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GOALS OF PIL AND REMEDIES WHICH CAN BE SOURGHT

Although PIL is often used as part of a wider campaign, the primary intention of PIL, as with any litigation, is to secure a concrete solution or remedy for a problem.
That solution or remedy could be one of the following:

  • A ruling that expresses authoritative support for a group’s argument or complaint
  • A legal order requiring a certain action to be taken
  • A legal order preventing or stopping an event or series of events from happening
  • Aruling securing financial compensation for a group of people who have been legally wronged

The formal finding that a legal wrong has been done is extremely important. The court's official endorsement of one party’s version of the facts over another’s shows the rightfulness of the successful party’s position and this can have long-reaching consequences. It can lead to the court taking positive or preventative action to offer protection to the group or interest facing threat.

Although financial compensation may not seem an appropriate solution to some complaints, its suitability or symbolic value in certain situations should be recognised. Furthermore, compensation may, in some cases, be a complete and suitable remedy for a group who believe they have been wronged.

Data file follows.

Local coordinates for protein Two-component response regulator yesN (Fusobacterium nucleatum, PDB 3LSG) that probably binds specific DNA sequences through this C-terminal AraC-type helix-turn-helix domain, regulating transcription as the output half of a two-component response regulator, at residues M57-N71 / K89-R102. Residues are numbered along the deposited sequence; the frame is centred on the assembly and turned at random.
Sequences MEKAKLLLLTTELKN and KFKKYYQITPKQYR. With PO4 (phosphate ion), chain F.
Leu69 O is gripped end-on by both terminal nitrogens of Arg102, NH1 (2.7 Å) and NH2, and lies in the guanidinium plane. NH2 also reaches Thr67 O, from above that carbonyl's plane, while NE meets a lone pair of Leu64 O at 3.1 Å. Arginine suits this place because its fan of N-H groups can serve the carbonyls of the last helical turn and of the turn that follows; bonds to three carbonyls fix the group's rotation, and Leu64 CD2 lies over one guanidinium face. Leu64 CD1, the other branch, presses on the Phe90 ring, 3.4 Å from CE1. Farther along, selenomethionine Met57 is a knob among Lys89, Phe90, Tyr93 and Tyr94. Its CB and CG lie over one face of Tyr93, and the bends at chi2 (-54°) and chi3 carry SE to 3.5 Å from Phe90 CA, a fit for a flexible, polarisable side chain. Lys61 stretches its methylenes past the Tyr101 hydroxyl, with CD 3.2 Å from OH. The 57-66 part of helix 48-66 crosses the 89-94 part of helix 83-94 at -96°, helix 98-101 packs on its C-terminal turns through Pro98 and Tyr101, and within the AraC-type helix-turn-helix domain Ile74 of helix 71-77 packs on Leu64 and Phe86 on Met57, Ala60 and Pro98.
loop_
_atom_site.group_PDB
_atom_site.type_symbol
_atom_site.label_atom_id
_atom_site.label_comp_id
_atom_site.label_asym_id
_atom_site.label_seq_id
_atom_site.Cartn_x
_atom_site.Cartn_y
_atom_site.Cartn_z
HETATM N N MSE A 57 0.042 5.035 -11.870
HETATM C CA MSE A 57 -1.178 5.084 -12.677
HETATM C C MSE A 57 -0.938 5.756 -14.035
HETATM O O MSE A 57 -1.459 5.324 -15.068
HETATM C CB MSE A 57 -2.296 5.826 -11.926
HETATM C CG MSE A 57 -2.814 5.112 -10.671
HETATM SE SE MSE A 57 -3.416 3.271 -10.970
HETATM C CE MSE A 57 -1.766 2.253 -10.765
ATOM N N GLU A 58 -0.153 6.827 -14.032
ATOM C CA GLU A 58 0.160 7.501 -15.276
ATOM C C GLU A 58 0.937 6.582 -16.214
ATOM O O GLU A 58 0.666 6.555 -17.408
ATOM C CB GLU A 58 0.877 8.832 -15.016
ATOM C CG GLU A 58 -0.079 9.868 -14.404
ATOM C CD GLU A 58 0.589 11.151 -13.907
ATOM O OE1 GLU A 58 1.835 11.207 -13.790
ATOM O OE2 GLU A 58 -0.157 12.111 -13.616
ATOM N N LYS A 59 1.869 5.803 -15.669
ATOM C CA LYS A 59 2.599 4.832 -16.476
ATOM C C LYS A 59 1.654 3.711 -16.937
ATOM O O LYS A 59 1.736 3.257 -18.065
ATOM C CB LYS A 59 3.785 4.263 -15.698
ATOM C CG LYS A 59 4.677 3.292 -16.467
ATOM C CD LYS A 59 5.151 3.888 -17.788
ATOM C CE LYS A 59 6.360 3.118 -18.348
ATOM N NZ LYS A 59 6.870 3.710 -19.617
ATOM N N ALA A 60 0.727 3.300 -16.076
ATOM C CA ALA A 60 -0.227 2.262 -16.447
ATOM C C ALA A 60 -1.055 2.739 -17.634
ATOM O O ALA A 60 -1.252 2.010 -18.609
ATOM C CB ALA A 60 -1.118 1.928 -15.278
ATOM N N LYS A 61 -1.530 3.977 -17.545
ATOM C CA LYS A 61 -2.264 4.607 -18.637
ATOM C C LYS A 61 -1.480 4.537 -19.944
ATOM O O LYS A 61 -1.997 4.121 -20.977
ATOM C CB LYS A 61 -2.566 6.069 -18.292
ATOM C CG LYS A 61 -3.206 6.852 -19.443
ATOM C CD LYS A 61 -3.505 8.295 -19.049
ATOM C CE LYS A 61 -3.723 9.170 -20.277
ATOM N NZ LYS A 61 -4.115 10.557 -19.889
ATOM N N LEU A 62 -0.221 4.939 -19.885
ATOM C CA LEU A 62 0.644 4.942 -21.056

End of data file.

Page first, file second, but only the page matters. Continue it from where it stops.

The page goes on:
For more serious or systemic issues such as murder, rape, or gender inequality, compensation alone cannot fully provide a just solution. In such cases, better law enforcement, law reform or social change, is necessary. This is a second goal of PIL: to create a legal precedent for the future so that hopefully, no other individual or group will suffer the same the wrong.

Often rulings by constitutional or supreme courts are legally binding, which means they need to be taken into account when writing laws in the future. In some systems and in certain courts, legal rulings may necessitate parliamentary action.

Finally, PIL can be used to achieve a broader objective than simply winning or defending a case. The very process of bringing or defending a case may raise public awareness of an issue and foster public support for change in a law or practice. In this way, PIL may aid other methods of promoting change like lobbying, political activism, or demonstrations.

Membership NETPIL membership is open to individuals, law firms and non-governmental organizations with a commitment to engage in public interest litigation to achieve social justice.

Contact Info

AddressPublic Interest Law Clinic School of Law, Makerere University

Phone0414531195

Emailnetpil.secretariat@gmail.com

Office HoursMon - Friday, 9:00 - 5:00